“To be able to do that on a consistent basis is a pleasure to me,” he said.
“To create stuff that stands the test of time is a real gift back to me so when I hear it now with a listener’s ears when it gets played even to this day.
“I’m also proud of the fact that as a kid growing up I followed my dream. I put one foot in front of the other. You don’t know when you’re going to end up.
“I’ve been blessed.”
Opitz was the head of artists and repertoire – usually referred to as A&R – for Mushroom Group from 1997 to 2001 and for Warner Music from 1980 to 1997.
He produced albums for ARIA Hall of Fame artists including Jimmy Barnes, INXS, Hoodoo Gurus and Divinyls.
Opitz said he was overwhelmed to be named in the 2020 Queen’s Birthday Honours List.
“What’s really important to me is it’s a gift to my entire family and a gift for the nation that can never be taken away from them,” he said.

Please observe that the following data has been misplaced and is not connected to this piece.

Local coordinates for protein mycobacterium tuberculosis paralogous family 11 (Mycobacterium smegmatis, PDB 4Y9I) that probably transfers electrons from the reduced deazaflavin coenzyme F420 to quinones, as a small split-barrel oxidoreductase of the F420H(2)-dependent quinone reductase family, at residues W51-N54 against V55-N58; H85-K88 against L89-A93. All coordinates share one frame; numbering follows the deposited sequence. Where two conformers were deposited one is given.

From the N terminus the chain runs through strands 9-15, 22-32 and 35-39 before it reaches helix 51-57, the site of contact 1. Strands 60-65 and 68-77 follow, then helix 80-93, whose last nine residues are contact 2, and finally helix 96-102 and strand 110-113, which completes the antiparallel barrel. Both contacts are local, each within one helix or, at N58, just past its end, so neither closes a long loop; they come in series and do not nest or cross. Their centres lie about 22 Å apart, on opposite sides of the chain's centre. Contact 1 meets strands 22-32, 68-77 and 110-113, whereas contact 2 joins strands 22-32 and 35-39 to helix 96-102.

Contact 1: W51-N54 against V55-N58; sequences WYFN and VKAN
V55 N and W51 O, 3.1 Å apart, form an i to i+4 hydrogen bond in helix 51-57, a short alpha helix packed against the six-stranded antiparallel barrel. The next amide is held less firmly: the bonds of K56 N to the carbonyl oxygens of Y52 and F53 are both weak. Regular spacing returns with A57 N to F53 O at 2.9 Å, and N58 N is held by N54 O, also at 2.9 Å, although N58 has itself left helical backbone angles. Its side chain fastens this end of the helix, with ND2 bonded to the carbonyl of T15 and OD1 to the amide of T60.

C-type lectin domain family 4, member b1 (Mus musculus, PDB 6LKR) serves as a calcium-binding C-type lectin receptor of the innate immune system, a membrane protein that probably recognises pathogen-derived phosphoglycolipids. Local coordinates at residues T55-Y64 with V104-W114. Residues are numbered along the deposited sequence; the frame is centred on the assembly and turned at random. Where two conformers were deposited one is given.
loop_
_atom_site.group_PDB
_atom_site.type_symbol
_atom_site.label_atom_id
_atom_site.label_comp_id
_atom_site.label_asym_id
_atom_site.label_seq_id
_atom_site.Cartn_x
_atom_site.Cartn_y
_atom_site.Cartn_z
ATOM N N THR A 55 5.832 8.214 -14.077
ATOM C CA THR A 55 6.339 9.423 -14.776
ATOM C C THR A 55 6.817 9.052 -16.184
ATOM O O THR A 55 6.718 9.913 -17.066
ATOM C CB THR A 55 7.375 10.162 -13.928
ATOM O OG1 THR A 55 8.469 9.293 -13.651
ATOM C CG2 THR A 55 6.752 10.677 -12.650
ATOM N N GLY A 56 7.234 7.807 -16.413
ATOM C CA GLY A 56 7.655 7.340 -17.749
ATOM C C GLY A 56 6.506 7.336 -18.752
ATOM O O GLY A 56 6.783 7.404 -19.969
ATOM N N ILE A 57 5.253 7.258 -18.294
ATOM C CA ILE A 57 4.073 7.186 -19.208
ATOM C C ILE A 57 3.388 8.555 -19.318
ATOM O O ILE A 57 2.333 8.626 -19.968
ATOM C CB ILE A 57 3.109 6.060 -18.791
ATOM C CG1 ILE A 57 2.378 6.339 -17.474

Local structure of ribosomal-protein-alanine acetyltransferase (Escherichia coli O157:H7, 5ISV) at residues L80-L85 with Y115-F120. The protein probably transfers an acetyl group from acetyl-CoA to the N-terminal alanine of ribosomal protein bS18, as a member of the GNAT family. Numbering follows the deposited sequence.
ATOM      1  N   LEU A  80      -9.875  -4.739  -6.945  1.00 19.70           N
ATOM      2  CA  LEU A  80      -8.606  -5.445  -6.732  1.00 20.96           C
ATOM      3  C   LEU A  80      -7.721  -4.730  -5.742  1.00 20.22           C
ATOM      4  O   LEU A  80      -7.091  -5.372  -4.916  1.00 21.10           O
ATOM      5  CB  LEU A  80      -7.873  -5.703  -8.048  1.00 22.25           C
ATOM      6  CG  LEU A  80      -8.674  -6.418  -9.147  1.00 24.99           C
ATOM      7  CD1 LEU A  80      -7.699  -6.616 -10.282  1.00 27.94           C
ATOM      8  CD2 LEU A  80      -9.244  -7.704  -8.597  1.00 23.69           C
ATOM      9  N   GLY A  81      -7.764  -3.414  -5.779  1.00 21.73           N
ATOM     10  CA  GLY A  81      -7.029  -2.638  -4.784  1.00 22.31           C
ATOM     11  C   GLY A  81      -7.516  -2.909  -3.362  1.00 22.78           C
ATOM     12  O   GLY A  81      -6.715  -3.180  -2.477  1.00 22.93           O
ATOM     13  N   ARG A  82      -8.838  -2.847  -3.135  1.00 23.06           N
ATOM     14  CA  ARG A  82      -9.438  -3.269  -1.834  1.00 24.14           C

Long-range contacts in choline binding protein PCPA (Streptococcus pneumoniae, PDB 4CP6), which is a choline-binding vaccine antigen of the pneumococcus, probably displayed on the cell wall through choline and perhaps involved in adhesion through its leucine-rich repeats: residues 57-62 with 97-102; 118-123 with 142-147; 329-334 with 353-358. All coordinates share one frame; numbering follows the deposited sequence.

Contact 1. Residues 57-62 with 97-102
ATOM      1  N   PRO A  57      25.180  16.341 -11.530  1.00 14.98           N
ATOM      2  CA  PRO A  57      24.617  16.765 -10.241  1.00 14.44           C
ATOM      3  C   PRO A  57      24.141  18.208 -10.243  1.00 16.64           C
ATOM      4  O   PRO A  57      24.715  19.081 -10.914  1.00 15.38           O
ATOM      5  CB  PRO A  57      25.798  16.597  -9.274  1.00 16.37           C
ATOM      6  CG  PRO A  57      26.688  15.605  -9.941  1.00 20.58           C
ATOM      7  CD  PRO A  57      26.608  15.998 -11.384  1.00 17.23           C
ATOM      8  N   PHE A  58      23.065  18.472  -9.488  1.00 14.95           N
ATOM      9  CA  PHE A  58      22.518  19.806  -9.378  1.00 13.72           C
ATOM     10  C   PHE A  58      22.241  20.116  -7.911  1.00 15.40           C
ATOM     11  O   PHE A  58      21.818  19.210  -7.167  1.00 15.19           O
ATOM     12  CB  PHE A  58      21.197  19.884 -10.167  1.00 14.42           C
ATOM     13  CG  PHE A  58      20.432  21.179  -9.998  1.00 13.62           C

“It’s a testament with people who I work with as well, including the engineers and filmmakers.”
Despite all his success, Opitz said there were times he could hear all the flaws in songs he produced.
“I can’t willingly go to a CD player or a computer and put it [music I produced] on intentionally and listen to it,” he said.
“I immediately hear the flaws and everything however, if I hear it on the car accidentally, I hear it differently just like a listener would.
“Sometimes I get embarrassed but if I hear it like a listener, it usually sounds great. It’s about as funny as it gets.”
Opitz has received a fellowship from the Australian National University, the ARIA Producer of the Year Award in 1987 and 1988 and five ABC TV Countdown Awards in the 1980s.
Despite fears in the arts industry due to the novel coronavirus pandemic, he was confident there would always be singers and producers.
“Music is not going to die no matter what,” he said.
“The only thing changing is delivery systems and how people know music exists in the first place.
“When Edison invented the wax cylinders, if he knew he could put a video in there he would (have). It’s progression and it’s happening online.
“We’ll see lots of music platforms open in different ways and music industry and combine the fan but more of online expansion.”
Jocelyn Garcia is a journalist at the Brisbane Times, covering breaking news.